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Anti-Corruption Campaign in China Snares Former Top Party Official

BEIJING — Chinese prosecutors have charged one of the Communist Party’s top former officials, Ling Jihua, with taking bribes, illegally obtaining state secrets, and abuse of power, according to a report Friday by Xinhua, the state news agency.

Ling is one of the highest-ranking officials to be taken down under the sweeping anticorruption campaign run by President Xi Jinping and his ally, Wang Qishan, who manages the party agency in charge of discipline and inspection.

The report said the indictment was filed in a court in Tianjin but did not say when a trial might be held. If recent history is a guide, Ling will almost certainly be convicted of the crimes and have to serve a long prison sentence.

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Under the previous president and Communist Party chief, Hu Jintao, Ling rose to be the head of the General Office, which handles administrative matters for the party chief and other senior officials. He was the equivalent of the White House chief of staff.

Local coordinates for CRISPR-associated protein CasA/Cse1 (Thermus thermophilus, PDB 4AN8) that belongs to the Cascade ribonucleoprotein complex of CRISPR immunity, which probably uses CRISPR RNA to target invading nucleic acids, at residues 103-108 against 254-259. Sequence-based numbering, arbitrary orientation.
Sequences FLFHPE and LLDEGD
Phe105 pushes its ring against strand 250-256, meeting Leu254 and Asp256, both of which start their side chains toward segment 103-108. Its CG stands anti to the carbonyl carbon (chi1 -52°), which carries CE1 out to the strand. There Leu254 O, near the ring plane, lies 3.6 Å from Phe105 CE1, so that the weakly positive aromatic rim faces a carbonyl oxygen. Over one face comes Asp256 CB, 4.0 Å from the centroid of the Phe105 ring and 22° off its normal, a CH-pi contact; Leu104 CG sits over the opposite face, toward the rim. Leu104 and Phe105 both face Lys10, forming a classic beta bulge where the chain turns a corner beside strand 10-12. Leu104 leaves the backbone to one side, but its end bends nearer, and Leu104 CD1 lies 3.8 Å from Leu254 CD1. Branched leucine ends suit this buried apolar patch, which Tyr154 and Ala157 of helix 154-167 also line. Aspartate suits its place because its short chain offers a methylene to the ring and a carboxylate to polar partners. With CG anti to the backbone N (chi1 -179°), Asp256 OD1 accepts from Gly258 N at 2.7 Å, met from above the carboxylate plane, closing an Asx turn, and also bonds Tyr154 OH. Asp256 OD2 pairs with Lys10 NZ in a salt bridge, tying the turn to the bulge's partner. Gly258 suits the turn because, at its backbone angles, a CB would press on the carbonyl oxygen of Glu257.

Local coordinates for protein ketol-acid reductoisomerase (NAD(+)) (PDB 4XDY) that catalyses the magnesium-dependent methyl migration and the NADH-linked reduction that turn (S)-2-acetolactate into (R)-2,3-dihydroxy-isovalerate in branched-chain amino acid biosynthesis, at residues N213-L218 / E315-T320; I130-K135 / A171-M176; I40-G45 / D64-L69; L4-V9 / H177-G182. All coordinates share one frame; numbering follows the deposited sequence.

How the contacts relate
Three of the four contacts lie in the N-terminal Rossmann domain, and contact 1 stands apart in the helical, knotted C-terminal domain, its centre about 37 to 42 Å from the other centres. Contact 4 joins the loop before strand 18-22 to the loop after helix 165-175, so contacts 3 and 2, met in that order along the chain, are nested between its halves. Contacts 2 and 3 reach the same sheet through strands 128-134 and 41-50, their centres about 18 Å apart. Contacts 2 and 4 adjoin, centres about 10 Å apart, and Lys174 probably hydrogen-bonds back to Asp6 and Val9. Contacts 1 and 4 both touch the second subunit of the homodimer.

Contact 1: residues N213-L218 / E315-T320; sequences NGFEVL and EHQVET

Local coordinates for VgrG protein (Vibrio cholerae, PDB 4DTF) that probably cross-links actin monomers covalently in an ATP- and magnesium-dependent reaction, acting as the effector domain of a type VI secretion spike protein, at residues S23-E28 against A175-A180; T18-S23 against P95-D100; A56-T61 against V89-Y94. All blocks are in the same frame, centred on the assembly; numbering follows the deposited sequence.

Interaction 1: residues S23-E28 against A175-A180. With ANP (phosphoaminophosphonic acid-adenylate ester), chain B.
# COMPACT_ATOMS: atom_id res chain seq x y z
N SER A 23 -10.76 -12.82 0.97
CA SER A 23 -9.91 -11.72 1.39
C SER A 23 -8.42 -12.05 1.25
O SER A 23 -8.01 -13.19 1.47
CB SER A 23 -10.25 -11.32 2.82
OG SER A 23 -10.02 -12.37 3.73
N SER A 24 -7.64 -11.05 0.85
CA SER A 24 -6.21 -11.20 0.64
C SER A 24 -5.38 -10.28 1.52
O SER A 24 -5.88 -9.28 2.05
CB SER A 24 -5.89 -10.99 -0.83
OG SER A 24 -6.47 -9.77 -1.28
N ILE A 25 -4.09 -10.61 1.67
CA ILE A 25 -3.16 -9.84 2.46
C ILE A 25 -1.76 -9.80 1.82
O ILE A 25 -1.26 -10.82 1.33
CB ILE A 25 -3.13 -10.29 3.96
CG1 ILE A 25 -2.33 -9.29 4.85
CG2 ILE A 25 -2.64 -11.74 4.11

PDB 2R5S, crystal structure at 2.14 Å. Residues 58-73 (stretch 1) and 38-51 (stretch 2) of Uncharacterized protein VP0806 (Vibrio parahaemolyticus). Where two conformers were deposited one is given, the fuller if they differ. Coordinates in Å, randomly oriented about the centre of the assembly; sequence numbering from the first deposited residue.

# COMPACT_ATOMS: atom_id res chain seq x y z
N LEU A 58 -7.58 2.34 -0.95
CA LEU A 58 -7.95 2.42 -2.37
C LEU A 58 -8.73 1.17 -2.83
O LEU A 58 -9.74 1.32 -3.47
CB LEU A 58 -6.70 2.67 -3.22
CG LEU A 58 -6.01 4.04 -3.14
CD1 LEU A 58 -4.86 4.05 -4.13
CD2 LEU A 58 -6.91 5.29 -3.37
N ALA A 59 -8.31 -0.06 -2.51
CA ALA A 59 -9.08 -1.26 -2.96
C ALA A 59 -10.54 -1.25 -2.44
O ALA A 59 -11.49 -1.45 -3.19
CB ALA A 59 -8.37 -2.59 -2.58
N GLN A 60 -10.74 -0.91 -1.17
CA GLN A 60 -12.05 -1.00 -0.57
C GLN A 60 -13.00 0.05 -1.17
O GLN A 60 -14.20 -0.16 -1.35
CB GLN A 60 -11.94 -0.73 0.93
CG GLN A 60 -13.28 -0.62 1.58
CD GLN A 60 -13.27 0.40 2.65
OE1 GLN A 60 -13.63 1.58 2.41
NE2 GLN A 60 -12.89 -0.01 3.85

Ling’s downfall began after party leaders discovered in 2012 that he had tried to hide that his son, Ling Gu, 23, had died in a car crash in Beijing. Details of the crash became commonplace in Beijing political circles: Two women in the Ferrari were injured; one later died.

Ling was moved to a lesser post as head of the United Front Work Department ahead of schedule, and internal party conflicts over his actions weakened Hu, who was working out details of the transfer of power to Xi that year.

Talk began circulating that Ling had also engaged in shadowy dealings with Zhou Yongkang and Bo Xilai, two other senior party officials who were facing corruption investigations. Political insiders in China said senior officials were mentioning all three men as enemies of Xi. Both Zhou and Bo have been convicted of corruption and are in prison.

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New York Times